Android promises to be the first complete, open and free mobile broadband platform.
In this WCAI session, Google and Motorola described how Android will break down barriers to building innovative applications and thereby offer consumers a richer wireless experience. The main message was that the Android "open mobile ecosystem" will encourage software development of many new applications for mobile devices. Interest has picked up substantially since Android became open source.
Eric Chu, Google’s marketing manager for the Android Mobile Platform (based on Linux), stated that Application developers and chip and handset manufacturers are happy with the Android platform and the marketplace, especially since Android was made open source following the introduction of the G1 phone by T-Mobile USA last month (October 2008). Google held back from open-sourcing Android until after the first Android handset shipped, and some handset and semiconductor makers had questions about Google’s commitment to open-sourcing until it made the move, Chu said. Since then, Google has seen a surge of interest, he said. "There were a lot of people waiting in the wings," Chu said. A true open-source community is now building around the Android platform itself, with nearly 50 contributions from outside parties so far, including comments on code and drivers from chip companies, he said. The typical Android phone user has already downloaded 14 new applications, according to Chu.
Motorola announced last week it would focus its future handset development on Windows Mobile and Android. The company still belongs to the LiMo Foundation, an industry group for mobile Linux, and will continue to make LiMo-compliant phones through the end of this year, said Rick Hartwig, Director of Marketing for emerging communications at Motorola. He wouldn’t commit to anything beyond that but said Motorola sees part of the value of Android in the fact that it is based on Linux. He did say that Motorola would have an Android phone on the market for the 2009 Christmas shoppng season.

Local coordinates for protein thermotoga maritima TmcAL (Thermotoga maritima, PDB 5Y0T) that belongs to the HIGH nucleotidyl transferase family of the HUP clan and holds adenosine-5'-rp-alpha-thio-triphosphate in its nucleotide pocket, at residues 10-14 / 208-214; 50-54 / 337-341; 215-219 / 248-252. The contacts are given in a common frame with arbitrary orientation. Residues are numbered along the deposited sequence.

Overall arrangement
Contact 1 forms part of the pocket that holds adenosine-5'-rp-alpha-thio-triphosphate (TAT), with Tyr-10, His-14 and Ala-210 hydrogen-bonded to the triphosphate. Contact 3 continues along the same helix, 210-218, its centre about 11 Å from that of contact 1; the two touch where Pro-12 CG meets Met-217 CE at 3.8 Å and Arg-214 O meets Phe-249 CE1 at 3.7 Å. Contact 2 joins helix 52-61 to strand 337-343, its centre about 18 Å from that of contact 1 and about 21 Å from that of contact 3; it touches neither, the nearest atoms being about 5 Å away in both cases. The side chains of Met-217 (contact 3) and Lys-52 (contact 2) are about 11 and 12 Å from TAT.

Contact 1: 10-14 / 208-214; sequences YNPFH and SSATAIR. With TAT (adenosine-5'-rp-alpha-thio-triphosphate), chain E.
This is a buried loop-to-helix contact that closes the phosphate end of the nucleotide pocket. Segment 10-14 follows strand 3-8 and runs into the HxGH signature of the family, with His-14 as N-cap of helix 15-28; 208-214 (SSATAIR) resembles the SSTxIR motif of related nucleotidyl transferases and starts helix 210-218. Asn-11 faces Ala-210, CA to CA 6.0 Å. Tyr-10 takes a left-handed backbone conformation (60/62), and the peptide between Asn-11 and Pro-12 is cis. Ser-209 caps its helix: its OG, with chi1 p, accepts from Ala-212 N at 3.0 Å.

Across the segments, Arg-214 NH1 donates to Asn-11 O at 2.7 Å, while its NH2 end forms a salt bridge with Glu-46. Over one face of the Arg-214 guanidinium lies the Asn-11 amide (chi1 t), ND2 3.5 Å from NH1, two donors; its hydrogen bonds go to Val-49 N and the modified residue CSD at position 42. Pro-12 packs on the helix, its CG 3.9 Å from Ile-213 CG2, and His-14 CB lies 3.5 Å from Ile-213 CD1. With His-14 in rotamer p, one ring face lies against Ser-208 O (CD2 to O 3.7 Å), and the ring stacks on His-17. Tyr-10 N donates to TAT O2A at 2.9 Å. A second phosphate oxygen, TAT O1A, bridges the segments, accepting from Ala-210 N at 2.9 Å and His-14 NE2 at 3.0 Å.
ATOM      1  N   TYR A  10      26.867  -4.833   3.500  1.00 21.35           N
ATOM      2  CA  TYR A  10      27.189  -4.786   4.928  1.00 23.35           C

Chu called the Android Marketplace the "killer app" of the platform, saying developers have been happy with the channel, which currently offers all applications free. Once developers can charge for their software, a change expected in the first quarter of next year, 70 percent of the revenue will go to the developers, Chu said. Of the remaining 30 percent, a small portion (maybe 2 or 3%) will cover the cost of the transaction, such as credit-card transaction fees, and the rest will go to the mobile operator, he said.
Developers have been happy with the statistics on downloads form the Marketplace, as mobile data use has been very high on the G1, Chu said. Google has seen "huge spikes" in activity as consumers use the browser, Google Maps, and various Google and third-party services, he said, without giving specific numbers.
Google expects to get help from outside developers in keeping Android secure, Chu said. The company has built a process for handling reports of flaws and quickly fixing them, uploading patches and having them downloaded to handsets, he said. All G1 phones have gotten an over-the-air software patch for a hole announced last week that security researchers said might allow a user’s sensitive information to be stolen, Chu pointed out.
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